Table 1— Example of How NMFS Would Revoke QS for an Entity Over an Individual Species Control Limit Across Multiple QS Permits After the Divestiture Deadline

[NMFS proposes to revoke QS from each permit in proportion to the amount each QS permit contributes to the overage. This example is speculative, and does not intentionally bear any resemblance to any particular QS owner.]

ABCDE
QS permitQS percent owned by individual in each permit for species X (%)Individual pemit's share of total percent owned across permits (%) = [B/total (11%)]Amount revoked and redistributed by NMFS (%) = [C × overage (1%)]Amount remaining owned by individual (%) = (B-D)
1218.1820.1821.818
219.0910.0910.909
3327.2730.2732.727
419.0910.0910.909
5436.3640.3643.636
Total QS% Owned by Individual Across QS Permits111.00010.000
QS Control Limit for Species10
Amount Over Control Limit1

The proposed method would provide NMFS with clear guidance of how to revoke QS from QS permit owners who are over an individual species control limit as of the November 30, 2015, divestiture deadline. Because NMFS will strive to make all quota pound allocations to QS permit owners on or about January 1, 2016, and all QS permits must be under the control limits by this time, a clear process will allow NMFS to make any necessary QS revocations and redistributions, and subsequent quota pound allocations, in a timely manner.

If a QS permit owner was found to exceed an individual control limit across QS permits in 2016 or beyond, NMFS proposes to notify the QS permit owner and provide them 60 days from the time of notification to transfer the excess QS/IBQ. If the QS permit owner still held excess QS/IBQ at the end of the 60-day divestiture period, NMFS proposes to revoke the excess QS/IBQ using the same method described above, and redistribute the excess QS/IBQ to all other QS permit owners in proportion to their QS/IBQ holdings on or about January 1 of the following calendar year, based on current ownership records. No person would be allocated an amount of QS or IBQ that would put that person over an accumulation limit.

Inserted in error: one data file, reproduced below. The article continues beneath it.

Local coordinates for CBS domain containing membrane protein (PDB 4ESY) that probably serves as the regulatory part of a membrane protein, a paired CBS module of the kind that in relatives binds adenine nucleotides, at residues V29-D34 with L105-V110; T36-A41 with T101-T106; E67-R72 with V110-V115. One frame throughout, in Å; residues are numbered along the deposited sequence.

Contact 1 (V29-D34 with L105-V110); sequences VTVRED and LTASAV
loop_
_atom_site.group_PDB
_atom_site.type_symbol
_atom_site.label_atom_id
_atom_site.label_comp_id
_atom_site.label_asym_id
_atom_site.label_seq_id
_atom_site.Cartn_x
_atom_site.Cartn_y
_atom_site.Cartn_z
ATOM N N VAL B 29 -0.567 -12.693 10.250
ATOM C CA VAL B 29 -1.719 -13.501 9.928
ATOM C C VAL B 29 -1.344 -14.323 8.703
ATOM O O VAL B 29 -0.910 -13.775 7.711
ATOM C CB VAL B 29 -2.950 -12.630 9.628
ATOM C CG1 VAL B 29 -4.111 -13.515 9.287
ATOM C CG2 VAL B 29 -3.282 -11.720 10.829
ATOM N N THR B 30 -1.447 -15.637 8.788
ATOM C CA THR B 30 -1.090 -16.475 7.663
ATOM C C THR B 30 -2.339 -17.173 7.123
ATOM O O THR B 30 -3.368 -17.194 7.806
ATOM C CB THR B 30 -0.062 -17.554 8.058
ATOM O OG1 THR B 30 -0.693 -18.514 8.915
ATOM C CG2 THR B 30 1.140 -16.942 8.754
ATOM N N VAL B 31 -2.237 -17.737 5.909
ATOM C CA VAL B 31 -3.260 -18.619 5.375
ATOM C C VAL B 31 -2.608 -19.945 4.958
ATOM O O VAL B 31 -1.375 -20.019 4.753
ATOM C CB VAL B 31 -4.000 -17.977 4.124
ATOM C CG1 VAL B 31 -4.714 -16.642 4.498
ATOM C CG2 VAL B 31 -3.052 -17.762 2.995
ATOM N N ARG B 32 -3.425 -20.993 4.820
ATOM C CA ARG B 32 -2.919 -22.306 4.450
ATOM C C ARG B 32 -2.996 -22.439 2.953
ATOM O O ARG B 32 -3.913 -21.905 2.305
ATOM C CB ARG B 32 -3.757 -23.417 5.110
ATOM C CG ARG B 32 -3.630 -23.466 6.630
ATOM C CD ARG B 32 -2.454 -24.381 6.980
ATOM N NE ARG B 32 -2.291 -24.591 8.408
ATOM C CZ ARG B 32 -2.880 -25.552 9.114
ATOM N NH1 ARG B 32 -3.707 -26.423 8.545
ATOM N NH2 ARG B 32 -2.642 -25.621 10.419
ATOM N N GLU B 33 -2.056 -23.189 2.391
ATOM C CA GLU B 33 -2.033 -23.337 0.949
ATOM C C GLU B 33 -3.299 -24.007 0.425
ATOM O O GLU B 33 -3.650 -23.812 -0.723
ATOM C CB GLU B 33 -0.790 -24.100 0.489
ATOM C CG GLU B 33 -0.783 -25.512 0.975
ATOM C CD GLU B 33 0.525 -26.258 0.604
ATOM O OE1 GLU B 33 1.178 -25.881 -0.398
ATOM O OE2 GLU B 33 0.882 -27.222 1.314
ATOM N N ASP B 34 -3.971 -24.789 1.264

Widow rockfish cannot be transferred under current regulations until widow reallocation is considered and implemented. Because widow rockfish QS percentages could be reallocated to QS permit owners in different amounts than their current holdings, NMFS will not revoke excess widow QS until widow rockfish reallocation consideration and applicable implementation is completed. Excessive shares of widow rockfish and potential divestiture will be considered as part of the forthcoming widow rockfish reallocation proposed rule.

Proportional Reduction to the Aggregate Nonwhiting Control Limit

As described above, the current regulations at § 660.140(d)(4) set an aggregate nonwhiting control limit across IFQ species. The limit is 2.7 percent of the total nonwhiting, nonhalibut QS, and is calculated by multiplying a QS permit owner's QS for each species by the 2010 optimum yield (OY), and then converting the total back into a percentage. The aggregate limit is more restrictive than the sum of individual species control limits, which was the intent of the Council and NMFS since the beginning of the trawl rationalization program in January 2011.